Misc tidbits and quirks from my original thread:
- There is no sound. To my knowledge, the oldest version of Minecraft with functioning sound is Alpha 1.1.2_01. Whether a fix has been found, I wouldn't know. For now, my game is played in silence.
- Dropped items did not have a rotating 3D model like they do now. Instead, they were flat sprites that rotated based on the direction from
- Right clicking a door yields no animation from the player. The door simply opens/closes. Left clicking also opens doors, with the added bonus of player
which the player was looking at them.
Nov 6, 2019Posted in: Minecraft: Editions Show Your Creation
A lot has changed in the world since last time I've posted about it. I played on it in bursts from January-February and then through Summer of 2018, with breaks in between. I've come back to it recently, and decided to show how much it's grown.
There's a lot going on here, so I'll just list off all the things in my settlement:
- Main Base. A simple two-story house. Not a looker. Downstairs: Primary work area (crafting bench, furnaces etc), most of my storage, brewing station with "built-in" unlimited water source, fenced-in area for dogs, basement, cacti-powered trash hole. Upstairs: bed, storage for valuables, semi-auto food cooker/storage system.
- Nearby Skeleton Spawner. Nearby is no exaggeration, it's literally in the cave to the immediate right of my house. It's so close that right out front I have a minecart track that takes me to it, which you might be able to make out.
- Egg Farm. Basically just a name-tagged chicken trapped in a cage with a hopper. This was super important to me early on, but since I've got all the arrows I could ever need, a bow with Infinity, and 27 stacks of eggs, I don't really rely on it anymore, like, at all. Maybe I'll let the chicken go.
- Nether Portal. Self explanatory.
- Farm District. Where you see the Chorus growing is where I keep most of my farm's. There's of course Chorus, but in the larger building behind it I grow melons, pumpkins, potatoes, wheat, and carrots. Potatoes take up the overwhelming majority of space in there now, whereas before it was mostly wheat. Behind that larger building is a smaller annex where I grow beets.
- Dock. Behind the farm buildings is the dock. Early on this didn't get much use, until I started expanding more and building things in places across that body of water.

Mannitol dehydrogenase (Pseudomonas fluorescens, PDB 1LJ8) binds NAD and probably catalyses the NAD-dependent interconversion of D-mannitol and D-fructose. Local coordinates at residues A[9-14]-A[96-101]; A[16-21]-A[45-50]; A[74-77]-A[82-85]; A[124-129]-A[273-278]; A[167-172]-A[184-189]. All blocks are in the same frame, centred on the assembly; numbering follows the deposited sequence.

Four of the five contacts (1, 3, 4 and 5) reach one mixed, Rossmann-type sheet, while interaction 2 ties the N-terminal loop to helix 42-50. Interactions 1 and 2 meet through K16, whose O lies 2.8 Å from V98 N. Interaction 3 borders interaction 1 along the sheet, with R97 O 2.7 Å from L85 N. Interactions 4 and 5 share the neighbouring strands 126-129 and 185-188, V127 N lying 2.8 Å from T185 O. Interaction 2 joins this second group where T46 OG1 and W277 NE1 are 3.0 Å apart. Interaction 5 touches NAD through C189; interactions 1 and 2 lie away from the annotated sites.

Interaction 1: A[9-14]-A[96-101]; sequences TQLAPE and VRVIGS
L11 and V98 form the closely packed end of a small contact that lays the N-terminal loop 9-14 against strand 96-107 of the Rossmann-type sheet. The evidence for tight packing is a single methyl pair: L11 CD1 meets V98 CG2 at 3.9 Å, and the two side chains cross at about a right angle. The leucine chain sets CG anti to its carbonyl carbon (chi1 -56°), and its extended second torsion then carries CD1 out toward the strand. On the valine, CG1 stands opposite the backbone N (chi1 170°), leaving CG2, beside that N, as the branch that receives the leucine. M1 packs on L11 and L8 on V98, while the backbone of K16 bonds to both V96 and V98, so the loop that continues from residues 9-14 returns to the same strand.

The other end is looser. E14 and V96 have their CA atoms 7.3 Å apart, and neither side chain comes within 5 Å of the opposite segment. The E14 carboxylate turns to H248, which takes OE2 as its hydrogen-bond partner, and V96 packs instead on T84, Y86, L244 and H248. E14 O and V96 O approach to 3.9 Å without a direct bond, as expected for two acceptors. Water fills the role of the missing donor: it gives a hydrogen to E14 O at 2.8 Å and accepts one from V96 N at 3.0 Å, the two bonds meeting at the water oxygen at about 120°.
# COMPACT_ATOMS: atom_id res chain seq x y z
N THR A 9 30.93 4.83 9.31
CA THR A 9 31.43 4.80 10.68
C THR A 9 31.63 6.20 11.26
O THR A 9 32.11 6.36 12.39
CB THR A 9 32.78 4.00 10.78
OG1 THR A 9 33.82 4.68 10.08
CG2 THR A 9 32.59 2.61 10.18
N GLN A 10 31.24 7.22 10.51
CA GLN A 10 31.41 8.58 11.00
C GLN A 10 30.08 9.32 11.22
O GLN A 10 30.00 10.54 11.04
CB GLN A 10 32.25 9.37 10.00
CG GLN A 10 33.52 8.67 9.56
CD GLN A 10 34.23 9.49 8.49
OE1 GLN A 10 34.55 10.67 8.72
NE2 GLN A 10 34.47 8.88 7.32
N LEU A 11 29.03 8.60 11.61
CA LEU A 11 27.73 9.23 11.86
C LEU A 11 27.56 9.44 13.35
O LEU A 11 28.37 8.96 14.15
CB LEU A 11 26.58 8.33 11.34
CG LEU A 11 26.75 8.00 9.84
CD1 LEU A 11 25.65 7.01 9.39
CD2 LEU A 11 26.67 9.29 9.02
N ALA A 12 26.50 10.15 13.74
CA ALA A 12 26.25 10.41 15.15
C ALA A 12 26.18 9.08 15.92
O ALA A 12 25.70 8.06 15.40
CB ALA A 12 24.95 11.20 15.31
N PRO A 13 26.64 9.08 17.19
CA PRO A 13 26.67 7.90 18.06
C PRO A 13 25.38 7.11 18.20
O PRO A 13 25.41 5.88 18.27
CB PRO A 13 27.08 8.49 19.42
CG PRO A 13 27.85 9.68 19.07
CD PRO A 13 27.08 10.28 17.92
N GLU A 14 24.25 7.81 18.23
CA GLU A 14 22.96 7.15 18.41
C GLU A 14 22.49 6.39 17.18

- Random Yes/No Machine. On the bottom left, you'll see some redstone. To the right of that is a staircase that goes a few blocks underground to a Yes/No machine I've built in to a shallow cave. It's basically a random number generator that returns a 3-bit output. If the output is even or zero, the answer is yes. If it's odd, no. Serves me no purpose, but I thought it was cool at the time nonetheless.
- Sugarcane Farm. Pretty easy to identify this one - it's at the bottom. This is small but I've never needed more sugarcane than what I get out of this.
- Cacti Farm. Super small. Only gives me 6 cacti per harvest, but I never found myself needing more than that.
- Cobblestone Generator 1.0. This was made way early on, before I even had a nether portal, so it operated using a clock. It got the job done, but wasn't the most efficient.
- Cobblestone Generator 2.0. This one was built once I had gone to the nether and could craft an observer block. Better in every way. Nowadays I spend most of my time mining/caving, so I end up with so much cobblestone that neither of these two generators are really needed anymore.
- AFK Fish Farm. Having this so early was clutch. Most of my enchantments came from books received through this, my primary food source was fish for a very long time because I'd come out with so much. I was hitting level 40+ before I ever had more than one diamond tool, so accessing even better enchantments and combining the ones I already had provided me a massive boost. I've read that the aquatic update broke many AFK fish farm designs. It either didn't break this particular design, or the new water mechanics weren't implemented in their entirety on PS3, because I tested it before posting this and it still works fine. That said, I have pretty godly enchantments on everything now, and I have a ridiculous abundance of potatoes that have replaced fish as my primary food source, and I can get more levels in less time by just resetting the End and killing the dragon again, so I don't really need this anymore either.
- Mob Pen (Front). In the front I plan to keep one of every ride-able mob in the game. So far I've got two llamas and a pig.
- Mob Pen (Back). I planned to breed animals and keep them in the back half. Never really got around to it, and honestly don't see the point now.
- Item Sorter. The huge cobblestone rectangle to the left of the white beacon. Sorts in to five categories: Coal, Iron, Gold, Diamond, and then everything else that isn't Cobblestone. Was built as a proof of concept really, I never used it for anything beyond testing it out.